Manufacturers make mirrors by coating a thin layer of metal onto glass. Once the coating dries, the manufacturer places a protective coating over it to prevent scratches or the wearing away of the coating. On most household mirrors, the process places the metal on the back of the glass.
Manufacturers make high-quality mirrors with plate glass and silver. The plate glass minimizes the imperfections in the mirror. The manufacturer pours a solution of silver nitrate on the glass so a thin layer of silver adheres to the surface.
When light passes through glass, the material slightly distorts the image through the process of refraction. To minimize this distortion, mirrors for scientific equipment, such as telescopes, have the silver on the front of the glass. When designing optical instruments, manufacturers consider the light the instrument is intended to reflect. For infrared light, gold provides a better reflective surface. Aluminum makes the best choice for ultraviolet light.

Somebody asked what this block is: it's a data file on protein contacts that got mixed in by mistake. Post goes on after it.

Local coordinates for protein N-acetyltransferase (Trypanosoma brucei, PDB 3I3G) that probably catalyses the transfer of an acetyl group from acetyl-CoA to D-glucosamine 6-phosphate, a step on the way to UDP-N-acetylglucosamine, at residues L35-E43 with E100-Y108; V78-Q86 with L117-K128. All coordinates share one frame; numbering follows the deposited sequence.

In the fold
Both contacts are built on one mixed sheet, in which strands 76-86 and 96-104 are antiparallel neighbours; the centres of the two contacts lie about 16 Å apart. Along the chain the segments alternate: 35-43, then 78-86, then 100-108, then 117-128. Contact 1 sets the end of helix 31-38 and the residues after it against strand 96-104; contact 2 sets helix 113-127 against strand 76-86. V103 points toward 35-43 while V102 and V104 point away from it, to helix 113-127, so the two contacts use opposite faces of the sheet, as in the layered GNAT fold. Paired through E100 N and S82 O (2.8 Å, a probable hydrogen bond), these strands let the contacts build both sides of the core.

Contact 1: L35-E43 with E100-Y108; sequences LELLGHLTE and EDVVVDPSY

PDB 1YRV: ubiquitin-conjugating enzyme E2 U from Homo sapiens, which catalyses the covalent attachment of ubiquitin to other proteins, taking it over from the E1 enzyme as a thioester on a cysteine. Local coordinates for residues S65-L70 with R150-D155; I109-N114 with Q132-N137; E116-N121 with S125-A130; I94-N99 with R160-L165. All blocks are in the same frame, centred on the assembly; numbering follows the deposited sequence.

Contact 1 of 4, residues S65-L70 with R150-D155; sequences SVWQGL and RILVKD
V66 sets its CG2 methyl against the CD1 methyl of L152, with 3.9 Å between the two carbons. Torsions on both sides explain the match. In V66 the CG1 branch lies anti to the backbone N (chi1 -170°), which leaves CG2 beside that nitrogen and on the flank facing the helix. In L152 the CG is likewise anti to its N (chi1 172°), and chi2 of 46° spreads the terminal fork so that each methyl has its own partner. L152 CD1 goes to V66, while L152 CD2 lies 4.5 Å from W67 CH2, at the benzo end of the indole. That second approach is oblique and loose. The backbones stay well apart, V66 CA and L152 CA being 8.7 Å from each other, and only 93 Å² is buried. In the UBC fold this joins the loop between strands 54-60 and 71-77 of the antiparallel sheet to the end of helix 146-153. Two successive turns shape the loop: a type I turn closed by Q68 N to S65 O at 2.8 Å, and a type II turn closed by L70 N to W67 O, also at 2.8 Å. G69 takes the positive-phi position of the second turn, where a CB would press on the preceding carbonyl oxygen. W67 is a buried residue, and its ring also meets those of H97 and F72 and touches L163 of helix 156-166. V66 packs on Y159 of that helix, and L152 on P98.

One-way mirrors have a very thin layer of silver that allows some light to pass through the surface. Observers in a well-lit room with a one-way mirror see normal reflections in the glass. However, observers on the opposite side of the glass in a dimly-lit room are able to see through the silver to observe the actions that are taking place.